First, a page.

Bass Connections: Family Health History Wrap-up

Family health history collection is one of the most important tools for guiding clinical decision making. That’s why Duke researchers developed MeTree—a patient-facing family health history collection tool that collects both family and personal health history while generating immediate, action-oriented suggestions tailored for both patients and physicians–-a big improvement compared to the previous methods of collection. 

Despite drastic progress in tools and software, barriers to collecting complete and high-quality family health history information remain. Research demonstrates that certain demographics (e.g., men and college students) are more reluctant to collect and share this information—despite its major clinical utility.

The 2017 – 2018 Bass Connections “Enabling Precision Health and Medicine” team—an interdisciplinary group of graduate and undergraduate researchers led by Dr. Susanne Haga—came together to develop some solutions. After researching the attitudes and perceptions of various demographics, the Bass Connections team decided to look for successful health communication techniques to best realize the potential of family health history collection on health and risk assessment.

“Although certain family history collection barriers like adoption aren’t easy to solve, many of the common misconceptions and concerns that act as the biggest obstacles have simple solutions if they are communicated in a way that patients can easily understand,” said Emily Bullis, the lead graduate researcher on the Bass Connections Team. 

To address these common concerns and communicate the value of family health history for improving health outcomes, the Bass Connections team decided to develop and test a new education tool: a narrative-style educational video that provided guidance for the most common barriers to family health history collection.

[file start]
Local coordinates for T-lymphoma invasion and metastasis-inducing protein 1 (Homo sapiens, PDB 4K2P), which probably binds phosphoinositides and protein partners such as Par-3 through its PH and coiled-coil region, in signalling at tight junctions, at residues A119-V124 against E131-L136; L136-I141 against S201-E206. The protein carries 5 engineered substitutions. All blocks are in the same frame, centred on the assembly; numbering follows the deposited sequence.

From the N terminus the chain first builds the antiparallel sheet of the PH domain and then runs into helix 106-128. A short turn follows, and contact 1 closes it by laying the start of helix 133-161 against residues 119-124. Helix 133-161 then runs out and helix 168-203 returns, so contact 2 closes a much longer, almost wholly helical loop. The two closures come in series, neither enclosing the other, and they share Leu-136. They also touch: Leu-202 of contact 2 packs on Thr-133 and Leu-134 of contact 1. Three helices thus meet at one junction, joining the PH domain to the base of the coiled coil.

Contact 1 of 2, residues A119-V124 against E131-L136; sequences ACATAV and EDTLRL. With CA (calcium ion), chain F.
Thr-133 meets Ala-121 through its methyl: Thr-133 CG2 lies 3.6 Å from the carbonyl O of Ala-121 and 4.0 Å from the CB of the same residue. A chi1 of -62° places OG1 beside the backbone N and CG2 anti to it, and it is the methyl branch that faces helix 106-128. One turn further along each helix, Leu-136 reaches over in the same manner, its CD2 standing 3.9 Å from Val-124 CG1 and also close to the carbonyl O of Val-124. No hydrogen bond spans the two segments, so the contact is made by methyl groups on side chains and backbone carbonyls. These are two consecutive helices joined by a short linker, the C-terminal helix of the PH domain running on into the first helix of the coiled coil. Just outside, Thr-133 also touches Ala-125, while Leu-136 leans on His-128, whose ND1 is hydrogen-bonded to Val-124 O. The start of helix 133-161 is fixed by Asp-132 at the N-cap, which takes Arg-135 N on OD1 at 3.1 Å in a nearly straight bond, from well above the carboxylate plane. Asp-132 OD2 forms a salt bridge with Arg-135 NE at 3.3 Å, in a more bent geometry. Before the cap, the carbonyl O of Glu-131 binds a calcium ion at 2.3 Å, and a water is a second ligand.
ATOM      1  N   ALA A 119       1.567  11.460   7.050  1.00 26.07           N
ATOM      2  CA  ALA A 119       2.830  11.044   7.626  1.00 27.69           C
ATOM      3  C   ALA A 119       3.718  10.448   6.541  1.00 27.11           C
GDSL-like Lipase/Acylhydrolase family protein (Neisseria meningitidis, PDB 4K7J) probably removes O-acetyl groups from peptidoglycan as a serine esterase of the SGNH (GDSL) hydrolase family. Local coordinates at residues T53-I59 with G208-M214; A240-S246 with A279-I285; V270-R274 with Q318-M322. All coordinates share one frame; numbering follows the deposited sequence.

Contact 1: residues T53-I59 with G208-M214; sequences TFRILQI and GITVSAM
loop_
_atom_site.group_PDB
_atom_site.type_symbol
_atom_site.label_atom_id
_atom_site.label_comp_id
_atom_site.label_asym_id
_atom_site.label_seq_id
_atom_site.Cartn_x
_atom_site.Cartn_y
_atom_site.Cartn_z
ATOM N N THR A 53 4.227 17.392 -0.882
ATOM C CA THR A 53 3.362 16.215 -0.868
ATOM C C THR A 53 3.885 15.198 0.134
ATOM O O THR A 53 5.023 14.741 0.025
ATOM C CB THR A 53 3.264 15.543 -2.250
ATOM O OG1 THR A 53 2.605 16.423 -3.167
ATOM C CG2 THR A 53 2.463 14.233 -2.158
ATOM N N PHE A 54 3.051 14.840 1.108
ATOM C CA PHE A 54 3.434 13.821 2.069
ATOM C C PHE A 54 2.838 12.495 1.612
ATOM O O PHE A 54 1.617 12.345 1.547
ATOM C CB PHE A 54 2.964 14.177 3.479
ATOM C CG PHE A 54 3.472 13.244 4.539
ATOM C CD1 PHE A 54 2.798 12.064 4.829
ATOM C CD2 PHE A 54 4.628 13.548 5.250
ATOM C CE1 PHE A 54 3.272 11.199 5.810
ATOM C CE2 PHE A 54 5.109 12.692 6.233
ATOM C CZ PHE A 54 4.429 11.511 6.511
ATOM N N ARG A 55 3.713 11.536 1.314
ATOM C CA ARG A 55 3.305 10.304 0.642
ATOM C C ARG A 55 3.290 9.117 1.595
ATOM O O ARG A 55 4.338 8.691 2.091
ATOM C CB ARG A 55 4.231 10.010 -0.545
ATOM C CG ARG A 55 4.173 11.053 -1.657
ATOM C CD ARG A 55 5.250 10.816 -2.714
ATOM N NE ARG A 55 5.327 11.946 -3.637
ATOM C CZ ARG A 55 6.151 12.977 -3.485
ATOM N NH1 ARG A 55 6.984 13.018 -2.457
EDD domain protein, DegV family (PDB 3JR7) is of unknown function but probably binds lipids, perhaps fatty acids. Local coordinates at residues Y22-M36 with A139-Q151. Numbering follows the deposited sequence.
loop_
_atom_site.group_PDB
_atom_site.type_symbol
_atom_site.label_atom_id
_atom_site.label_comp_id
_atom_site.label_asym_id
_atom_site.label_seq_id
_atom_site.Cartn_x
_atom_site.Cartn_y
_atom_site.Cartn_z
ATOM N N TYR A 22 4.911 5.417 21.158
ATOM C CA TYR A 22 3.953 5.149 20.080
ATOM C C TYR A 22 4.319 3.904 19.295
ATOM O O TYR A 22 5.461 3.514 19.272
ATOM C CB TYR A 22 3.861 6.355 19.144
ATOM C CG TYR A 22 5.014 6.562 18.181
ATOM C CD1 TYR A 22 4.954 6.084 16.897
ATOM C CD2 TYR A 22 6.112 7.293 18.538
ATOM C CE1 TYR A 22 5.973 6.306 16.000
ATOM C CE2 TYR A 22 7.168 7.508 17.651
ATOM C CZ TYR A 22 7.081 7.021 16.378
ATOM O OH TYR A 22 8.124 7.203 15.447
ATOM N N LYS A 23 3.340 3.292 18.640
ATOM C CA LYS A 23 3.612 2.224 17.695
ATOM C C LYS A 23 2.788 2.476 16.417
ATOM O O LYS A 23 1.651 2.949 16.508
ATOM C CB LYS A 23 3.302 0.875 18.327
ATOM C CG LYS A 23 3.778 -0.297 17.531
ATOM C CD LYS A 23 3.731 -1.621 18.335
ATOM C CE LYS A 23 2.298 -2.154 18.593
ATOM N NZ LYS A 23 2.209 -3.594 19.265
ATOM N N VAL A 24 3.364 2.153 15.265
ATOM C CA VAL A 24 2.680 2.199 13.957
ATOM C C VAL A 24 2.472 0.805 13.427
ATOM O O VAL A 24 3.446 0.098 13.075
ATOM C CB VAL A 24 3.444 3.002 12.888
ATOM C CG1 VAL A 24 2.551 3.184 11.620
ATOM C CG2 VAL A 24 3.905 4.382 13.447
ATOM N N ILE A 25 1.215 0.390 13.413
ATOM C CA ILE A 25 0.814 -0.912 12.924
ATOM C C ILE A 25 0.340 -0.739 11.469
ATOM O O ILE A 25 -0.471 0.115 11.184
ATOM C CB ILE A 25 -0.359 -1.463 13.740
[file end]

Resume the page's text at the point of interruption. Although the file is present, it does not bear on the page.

The undergraduate team leader—Sarina Madhavan—described how the narrative format of their intervention made their video distinct from other health education videos. “We were so excited to frame our video in a narrative form because studies have demonstrated that doing so can bring health realities and disease risk closer to home. We hope our video can use narratives and stories to help activate patients who may not otherwise be interested in collecting family health history.”

The team developed a narrative script and worked with Duke Media Services to develop the video, casting Duke faculty, students and MeTree developer Dr. Lori Orlando as the lead actors. The video included advice for collecting health history and communication strategies; addressed various family dynamics; supplied a “question toolkit” for family members; and provided reassurance about common privacy concerns regarding health history collection and sharing.

After developing the video, the Bass Connections team spent the last few months testing the narrative video intervention against more traditional written educational materials in an online study.

“We leveraged all our connections as a team to broadcast the study to a wide population. While it was relatively easy to recruit students on campus, we made every effort to engage the elder and under-educated populations as well,” said Chris Zhou, an undergraduate researcher on the team. “Preliminary results are promising,” he said. “Study participants who viewed the video were significantly more likely to have positive attitudes towards and higher perceived utility of family health history collection and MeTree.”